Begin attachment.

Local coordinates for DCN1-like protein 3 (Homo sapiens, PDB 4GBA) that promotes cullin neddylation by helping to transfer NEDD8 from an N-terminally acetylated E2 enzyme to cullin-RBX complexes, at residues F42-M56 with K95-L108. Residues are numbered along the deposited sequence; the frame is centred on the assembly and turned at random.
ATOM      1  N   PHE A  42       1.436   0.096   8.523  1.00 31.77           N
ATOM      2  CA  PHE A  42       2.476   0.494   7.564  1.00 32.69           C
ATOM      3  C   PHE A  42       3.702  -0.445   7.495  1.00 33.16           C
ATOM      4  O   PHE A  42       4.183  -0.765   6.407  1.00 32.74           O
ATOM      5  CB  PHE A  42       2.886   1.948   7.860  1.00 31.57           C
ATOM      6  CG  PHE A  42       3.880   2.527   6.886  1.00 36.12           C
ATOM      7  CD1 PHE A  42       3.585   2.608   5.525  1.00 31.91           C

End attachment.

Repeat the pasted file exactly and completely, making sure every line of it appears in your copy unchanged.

Local coordinates for DCN1-like protein 3 (Homo sapiens, PDB 4GBA) that promotes cullin neddylation by helping to transfer NEDD8 from an N-terminally acetylated E2 enzyme to cullin-RBX complexes, at residues F42-M56 with K95-L108. Residues are numbered along the deposited sequence; the frame is centred on the assembly and turned at random.
ATOM      1  N   PHE A  42       1.436   0.096   8.523  1.00 31.77           N
ATOM      2  CA  PHE A  42       2.476   0.494   7.564  1.00 32.69           C
ATOM      3  C   PHE A  42       3.702  -0.445   7.495  1.00 33.16           C
ATOM      4  O   PHE A  42       4.183  -0.765   6.407  1.00 32.74           O
ATOM      5  CB  PHE A  42       2.886   1.948   7.860  1.00 31.57           C
ATOM      6  CG  PHE A  42       3.880   2.527   6.886  1.00 36.12           C
ATOM      7  CD1 PHE A  42       3.585   2.608   5.525  1.00 31.91           C